The Exceptional Lawyer

September 11, 2008

Risk Analysis 623: For Mid-Level Partners

Filed under: Uncategorized — joshuahornick @ 1:34 pm

[This title of this entry was inspired by a conversation with a senior partner in the DC office of a leading US mega-firm.]

Most of us lawyers learned how to manage risk in our lives by taking care of everything that had to be taken care of.  We take care of our homework, we show up, we work hard, we get into a good college, a good law school, and a good law firm and, while life still has stresses, it’s all manageable.  Then we make partner.

The workload the first year in law school may have been too heavy, but it was ultimately manageable.  To bill 2000+ hours, answer every client email the same day, pursue all new business opportunities, attend three conferences and write two articles a year, sit on a firm committee, coordinate your team, mentor an associate, work out four times a week, get home for dinner every night, read the paper, and do whatever else you need to stay on top of your game is not manageable.  If you are trying to do all of this, you are playing a losing game.  If your strategy is to mitigate your risks by getting it all done, you will fail.  Your practice will suffer, and–even more–you will suffer.

You can no longer avoid risk by trying to get it all done, by taking care of everything.  A different strategy is called for.  You need a new game plan.

This is good news.  It creates the context in which you can be a winner, exceptional.

You have to create your own game.  Set the rules, and play to win.  The steps involved in this process are easy to understand (for a lawyer) and difficult to carry out well.

You start by getting a clear handle on what’s important to you and what you have to offer.  What do you need to develop professionally?  What do you need to do to know you are making an important contribution to your clients, to the firm, to society, to your family?   What’s important short term?  What’s important long term?  What level of physical fitness puts you at your best?  How much introspection?  How much prestige?  How much income?  What kind of clients feed your intellectual curiosity?  What motivates you best?

What you have to offer has to do with your abilities and your potential.  What are your strengths?  How can those be leveraged?  How do you relate with people?  Where could you be stronger?  What new skills or habits could you develop to amplify your results?  What improvements would have the biggest pay offs?

Then, you consider your opportunities and options.  What new realms of business are within your reach?  How could you pursue them?  What clients could you pass off or drop?  What steps could strengthen your team?  What ways could you optimize your expertise?  How could you make exercising a regular ritual?  How could you arrange for the best quality time with your family?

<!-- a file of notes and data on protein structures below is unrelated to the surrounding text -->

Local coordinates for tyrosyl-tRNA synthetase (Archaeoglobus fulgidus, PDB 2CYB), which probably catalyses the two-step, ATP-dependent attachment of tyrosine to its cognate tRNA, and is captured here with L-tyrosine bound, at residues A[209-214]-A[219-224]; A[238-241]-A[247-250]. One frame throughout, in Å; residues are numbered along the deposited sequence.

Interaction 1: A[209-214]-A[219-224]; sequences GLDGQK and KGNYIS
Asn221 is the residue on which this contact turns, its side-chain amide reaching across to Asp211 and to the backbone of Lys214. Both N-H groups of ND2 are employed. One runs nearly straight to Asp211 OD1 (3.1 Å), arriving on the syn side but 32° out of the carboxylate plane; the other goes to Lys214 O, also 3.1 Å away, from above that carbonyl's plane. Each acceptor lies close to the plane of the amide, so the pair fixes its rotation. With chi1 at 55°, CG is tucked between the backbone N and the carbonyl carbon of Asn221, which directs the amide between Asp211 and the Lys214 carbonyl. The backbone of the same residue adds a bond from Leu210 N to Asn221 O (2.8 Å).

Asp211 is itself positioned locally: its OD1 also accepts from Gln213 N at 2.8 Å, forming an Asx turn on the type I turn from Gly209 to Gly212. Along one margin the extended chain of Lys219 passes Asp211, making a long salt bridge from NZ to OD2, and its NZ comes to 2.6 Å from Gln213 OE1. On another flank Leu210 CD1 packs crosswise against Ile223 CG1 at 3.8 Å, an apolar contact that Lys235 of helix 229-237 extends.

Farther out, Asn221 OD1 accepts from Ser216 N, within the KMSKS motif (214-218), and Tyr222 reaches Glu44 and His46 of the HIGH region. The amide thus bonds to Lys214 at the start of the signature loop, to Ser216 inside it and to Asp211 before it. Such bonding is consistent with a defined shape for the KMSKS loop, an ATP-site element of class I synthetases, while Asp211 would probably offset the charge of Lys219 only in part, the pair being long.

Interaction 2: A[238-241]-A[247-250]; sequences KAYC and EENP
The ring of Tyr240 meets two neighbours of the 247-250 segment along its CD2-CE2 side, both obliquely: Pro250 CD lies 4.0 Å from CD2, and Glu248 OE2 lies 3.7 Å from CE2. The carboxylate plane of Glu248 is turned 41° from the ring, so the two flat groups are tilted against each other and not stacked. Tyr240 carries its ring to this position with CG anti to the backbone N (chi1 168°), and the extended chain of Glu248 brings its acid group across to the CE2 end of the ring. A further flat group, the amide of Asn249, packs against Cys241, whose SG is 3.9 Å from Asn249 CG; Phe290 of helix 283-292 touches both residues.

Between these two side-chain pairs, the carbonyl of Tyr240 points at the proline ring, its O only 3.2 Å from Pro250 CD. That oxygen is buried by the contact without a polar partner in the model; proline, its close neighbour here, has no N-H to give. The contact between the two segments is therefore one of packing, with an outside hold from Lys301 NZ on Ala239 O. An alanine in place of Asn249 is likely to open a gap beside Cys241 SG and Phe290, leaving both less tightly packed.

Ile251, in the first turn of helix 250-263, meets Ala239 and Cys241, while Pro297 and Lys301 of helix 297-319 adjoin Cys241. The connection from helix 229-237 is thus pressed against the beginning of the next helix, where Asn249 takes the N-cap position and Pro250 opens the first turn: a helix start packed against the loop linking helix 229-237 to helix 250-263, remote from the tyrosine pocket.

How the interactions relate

After this consideration is complete, you put your stake in the ground.  You say, this is what I can do.  You don’t put your stake where it’s easy to reach.  You choose someplace that’s going to stretch you, but someplace that’s winnable, that is to say manageable.

Now you are playing a winnable game.  You’ve taken control of your life; you chose.  You act authentically as your choice was based on who you are in your circumstances, not on trying to do everything that has to be taken care of.  Your enthusiasm grows naturally.  You still stretch and experience stress, but it’s in a whole new context.  This improves the quality of everything you touch.  Your practice thrives (on your terms and usually on the firm’s terms, too) and–even more–you thrive.

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September 8, 2008

You Can’t Do What Your Firm Wants You To Do

Filed under: Uncategorized — joshuahornick @ 10:16 am

Law firms are driven by the market.  The market demands short term profits.  Short term profits demand that the firm maximize billable hours.  (Most firms’ reward system is closely linked to billable hours, especially for associates and junior partners.)  Maximizing billable hours means you do nothing but billable work.  That means that 

  1. you do not do work that develops your expertise.  The result is that you do not improve your skills.
  2. you bill as much of your working time as can be defensibly billed.  The result is that clients are charged more for your service.  The clients become disenchanted with you, and you lose them.  And,
  3. you have no life outside your practice.  You become shallow, lonely, and miserable.

So, if you want to have slow professional development, no clients, and a miserable life, do what your firm wants you to do.

Or, you can figure out what you want and figure out how to have a relationship with the firm that benefits the firm while maximizing what you want.  Then, find peace in that.

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